I’d like to take some time to reflect on some of my experiences as a volunteer there, and as someone who wound up being involved in a demonstration that resulted in one of the morning plenary sessions being cancelled.

Among some other things I did, I especially liked handing out the daily newspaper, and was approached two of those days by female ministers (interestingly enough) who wanted to know how I got involved with RMN, and then tried to “straighten me out.” They had apparently been to some program where they had some musician give testimony about coming out of “the lifestyle.” I also think they had been provided a script because they both started the conversation with the same question, “How did you get involved with that group?”

I explained to one of the ministers that I understood someone could decide to get married and not have sex with a member of the same-sex, but that did not mean that person had changed. She said, “Well, he has nine children now, so I think that says something.” I responded with, “Well, you know, that’s just a skill, and we gay people are very talented. We can pick up skills quickly.” That’s when she decided she’d talked to me long enough.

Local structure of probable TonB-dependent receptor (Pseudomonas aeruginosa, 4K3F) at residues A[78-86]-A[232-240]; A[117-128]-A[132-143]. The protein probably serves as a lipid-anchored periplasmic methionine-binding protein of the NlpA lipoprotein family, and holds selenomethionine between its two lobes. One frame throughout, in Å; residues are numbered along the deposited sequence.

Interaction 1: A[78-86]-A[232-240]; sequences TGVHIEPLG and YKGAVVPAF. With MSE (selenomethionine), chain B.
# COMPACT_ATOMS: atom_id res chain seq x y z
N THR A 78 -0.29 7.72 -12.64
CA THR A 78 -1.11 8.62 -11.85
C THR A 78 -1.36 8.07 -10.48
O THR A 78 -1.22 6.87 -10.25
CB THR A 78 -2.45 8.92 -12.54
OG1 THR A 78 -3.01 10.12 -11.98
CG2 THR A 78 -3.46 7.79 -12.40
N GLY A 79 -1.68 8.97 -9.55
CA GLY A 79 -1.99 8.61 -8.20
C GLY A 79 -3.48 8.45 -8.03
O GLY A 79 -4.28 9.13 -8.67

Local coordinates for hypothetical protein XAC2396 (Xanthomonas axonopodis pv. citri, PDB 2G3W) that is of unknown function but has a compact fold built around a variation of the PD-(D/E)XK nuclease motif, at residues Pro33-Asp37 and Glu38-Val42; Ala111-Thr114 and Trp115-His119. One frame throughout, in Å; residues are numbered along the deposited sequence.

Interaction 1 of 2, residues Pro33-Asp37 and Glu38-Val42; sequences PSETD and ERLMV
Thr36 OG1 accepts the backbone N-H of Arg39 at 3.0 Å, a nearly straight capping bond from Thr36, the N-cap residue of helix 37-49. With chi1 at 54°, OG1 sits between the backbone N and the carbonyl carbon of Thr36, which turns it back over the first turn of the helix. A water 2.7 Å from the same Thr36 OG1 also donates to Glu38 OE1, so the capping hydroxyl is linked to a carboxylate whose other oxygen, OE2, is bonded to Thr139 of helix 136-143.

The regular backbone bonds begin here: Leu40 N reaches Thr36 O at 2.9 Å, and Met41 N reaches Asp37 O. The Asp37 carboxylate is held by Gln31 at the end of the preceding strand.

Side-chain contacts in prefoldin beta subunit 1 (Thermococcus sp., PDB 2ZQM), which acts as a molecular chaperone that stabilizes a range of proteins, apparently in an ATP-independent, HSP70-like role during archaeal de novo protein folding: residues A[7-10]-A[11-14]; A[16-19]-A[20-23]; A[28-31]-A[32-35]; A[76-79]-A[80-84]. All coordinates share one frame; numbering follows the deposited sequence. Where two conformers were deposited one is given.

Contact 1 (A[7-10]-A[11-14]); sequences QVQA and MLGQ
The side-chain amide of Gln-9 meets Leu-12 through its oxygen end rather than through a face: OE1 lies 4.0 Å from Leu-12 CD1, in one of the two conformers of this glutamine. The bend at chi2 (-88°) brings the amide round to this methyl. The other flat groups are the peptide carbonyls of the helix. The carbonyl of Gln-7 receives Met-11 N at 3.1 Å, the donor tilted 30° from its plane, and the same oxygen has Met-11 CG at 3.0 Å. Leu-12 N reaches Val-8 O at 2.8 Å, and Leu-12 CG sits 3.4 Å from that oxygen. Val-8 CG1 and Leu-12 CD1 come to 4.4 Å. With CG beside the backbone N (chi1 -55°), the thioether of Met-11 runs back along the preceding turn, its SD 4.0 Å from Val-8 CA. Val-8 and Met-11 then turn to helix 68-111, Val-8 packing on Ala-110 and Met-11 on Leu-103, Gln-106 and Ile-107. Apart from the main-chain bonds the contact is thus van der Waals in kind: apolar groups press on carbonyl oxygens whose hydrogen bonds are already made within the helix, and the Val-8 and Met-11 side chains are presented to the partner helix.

The other female minister rocked my world with an unexpected response. My primary response to people who talk about it being a choice is to explain to them that there have to be at least two options for it to be a “choice.” So that means, if they believe I could wake up tomorrow morning and decide to find women attractive, they could wake up the next morning, and decide to find people of the same sex attractive to them. That would constitute a choice. Well, believe it or not, this Minister responded that, yes she could, she could even remember the exact summer and the girl with whom she could have made that decision, but she resisted. I decided to let that one slide, because all I could muster at that moment was a feeling of sadness for her, for having made the choice to deny who she was for her entire life.